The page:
What amount of fees should I reasonably expect from a Financial Advisor?
What is a typical charge for a financial advisor to handle your retirement savings?
It depends on what services you are getting. Remember, this isn't standardized per se. Generally speaking though, charging 1% for asset management is not uncommon.
I'd suggest taking the top 5 advisors you interview, and pulling their Firm brochure (Part 2 should disclose the fees) from: https://www.adviserinfo.sec.gov/
You can then average their fees from there. As more assets are managed, the fee typically goes down, but you also need to consider what type of services are being provided by each advisor.
I hope that helps!
I am taking a different approach than the other advisors here. I think your goal should be to pay under 1% for all costs: advisor fees, trading commissions, investment products, and miscellaneous fees. Many options exist now to keep your costs in check like robo-advisors and advisory firms that charge under 1%. Costs are the one area you have total control over, and it has been proven that costs have a substantial impact on returns. The other reason to focus on fees is the yield on bonds is historically low. If you pay more than 1% in fees, and the yield on a 10 year Treasury bonus is 2%, you are losing most of your return on bonds to your advisor.
The 1% cost was fine in the 1990s but investors can do better today.
Generally, fees are on a sliding scale and usually range from 0.50%-1.50%. Be sure to know if you pay maintenance fees, account closing fees, cost to trade, etc. Not only is knowing the charges important, but it is important to know what you get.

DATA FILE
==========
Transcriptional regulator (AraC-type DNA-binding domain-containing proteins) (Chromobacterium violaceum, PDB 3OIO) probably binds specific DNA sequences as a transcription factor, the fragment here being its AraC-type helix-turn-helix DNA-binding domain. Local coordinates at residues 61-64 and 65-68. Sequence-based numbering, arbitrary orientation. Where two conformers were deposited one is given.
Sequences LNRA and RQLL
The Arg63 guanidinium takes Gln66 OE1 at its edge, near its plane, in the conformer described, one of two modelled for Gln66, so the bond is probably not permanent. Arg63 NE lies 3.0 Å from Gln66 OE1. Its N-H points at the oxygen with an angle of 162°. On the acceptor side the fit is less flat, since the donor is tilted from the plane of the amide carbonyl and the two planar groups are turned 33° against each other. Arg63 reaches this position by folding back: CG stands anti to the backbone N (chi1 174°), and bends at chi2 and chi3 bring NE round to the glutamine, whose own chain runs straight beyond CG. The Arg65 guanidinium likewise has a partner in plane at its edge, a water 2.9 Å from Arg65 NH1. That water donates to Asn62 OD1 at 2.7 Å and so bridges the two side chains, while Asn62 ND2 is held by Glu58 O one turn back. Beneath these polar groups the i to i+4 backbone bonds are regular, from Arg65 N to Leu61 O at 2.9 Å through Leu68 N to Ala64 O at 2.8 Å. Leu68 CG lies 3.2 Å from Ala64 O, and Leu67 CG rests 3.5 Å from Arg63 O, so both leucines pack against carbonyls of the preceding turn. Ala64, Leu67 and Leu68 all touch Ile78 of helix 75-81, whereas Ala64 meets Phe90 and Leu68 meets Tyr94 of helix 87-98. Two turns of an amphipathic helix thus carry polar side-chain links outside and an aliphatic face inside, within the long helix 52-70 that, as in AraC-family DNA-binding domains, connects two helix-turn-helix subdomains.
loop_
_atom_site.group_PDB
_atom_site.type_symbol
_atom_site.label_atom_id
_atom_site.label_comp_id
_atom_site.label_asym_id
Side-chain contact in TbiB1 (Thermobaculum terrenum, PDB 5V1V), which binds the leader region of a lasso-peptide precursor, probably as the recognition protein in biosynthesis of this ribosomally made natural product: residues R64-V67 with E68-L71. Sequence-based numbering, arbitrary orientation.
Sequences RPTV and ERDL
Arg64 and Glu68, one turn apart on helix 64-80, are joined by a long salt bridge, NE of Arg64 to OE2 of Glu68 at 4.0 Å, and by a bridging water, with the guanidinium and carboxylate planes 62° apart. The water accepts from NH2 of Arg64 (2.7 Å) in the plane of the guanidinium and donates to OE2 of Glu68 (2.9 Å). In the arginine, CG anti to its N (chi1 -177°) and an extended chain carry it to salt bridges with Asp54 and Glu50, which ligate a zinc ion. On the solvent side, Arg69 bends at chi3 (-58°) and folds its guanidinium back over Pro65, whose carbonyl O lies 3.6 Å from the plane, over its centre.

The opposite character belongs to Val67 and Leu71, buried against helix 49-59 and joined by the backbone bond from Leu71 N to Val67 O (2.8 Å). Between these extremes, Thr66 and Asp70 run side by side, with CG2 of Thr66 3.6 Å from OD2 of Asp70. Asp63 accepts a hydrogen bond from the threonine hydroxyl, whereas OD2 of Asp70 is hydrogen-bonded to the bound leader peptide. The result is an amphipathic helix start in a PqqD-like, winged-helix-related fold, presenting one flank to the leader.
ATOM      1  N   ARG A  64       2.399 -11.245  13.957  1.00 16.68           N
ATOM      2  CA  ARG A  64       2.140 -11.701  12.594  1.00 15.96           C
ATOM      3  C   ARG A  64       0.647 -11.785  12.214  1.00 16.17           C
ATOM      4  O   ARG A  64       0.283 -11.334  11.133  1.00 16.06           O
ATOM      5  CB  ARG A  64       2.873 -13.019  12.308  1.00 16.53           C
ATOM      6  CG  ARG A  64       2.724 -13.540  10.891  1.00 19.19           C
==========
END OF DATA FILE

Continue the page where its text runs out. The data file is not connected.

For example, someone who charges 1% may never even see you and someone who charges 1.25% may see you often, provide tax services, estate planning, insurance, etc.
It all depends upon whether it is active management or passive management. I am an active, fee based only manager and charge anywhere from 1% to 1.6% depending upon strategy and how much work it entails. For passive "pie" charts, you should only pay around .10% to .25% because you could easily do a passive strategy yourself with a little research and there is very little maintenance. For a "blended" strategy which would be some L-T passive, it is called "strategic", and some M-T active, called "tactical:, fees generally range around .70% to 1%.
Then, there is a whole broker/insurance group who rely on commissions. Annuities fall into this category and commissions can be as high as 8% to even 10% of the principal placed in the annuity. I vehemently disagree with this approach because there is a conflict of interest. And there are actually commission free, fee based only annuities but you never hear about them. Most fee based advisors only act as your Fiduciary with your best interest first.
The most important thing is to do your homework and know HOW the advisor is getting paid. It is not necessarily about lowest costs/fees, but the value you are getting for those fees.
Hope this helps.
Apart from what has been discussed already below, I'll add my own opinion.
- Don't let the 'fee tail wag the dog.' Clients should be going for someone who is not only charging a reasonable fee (Under 1% if asset based fee), but also is providing good value for the fee charged. For example, many advisors include some amount of financial planning services for the asset based fee charged.
- Understand the importance of 'alignment of interest.' For example, some advisors are structured as fee-only. They do not get any commissions and, therefore, have an 'open architecture' in that they can use any product and usually choose the best available product for the client. Clients should look for advisors who will go to bat for them.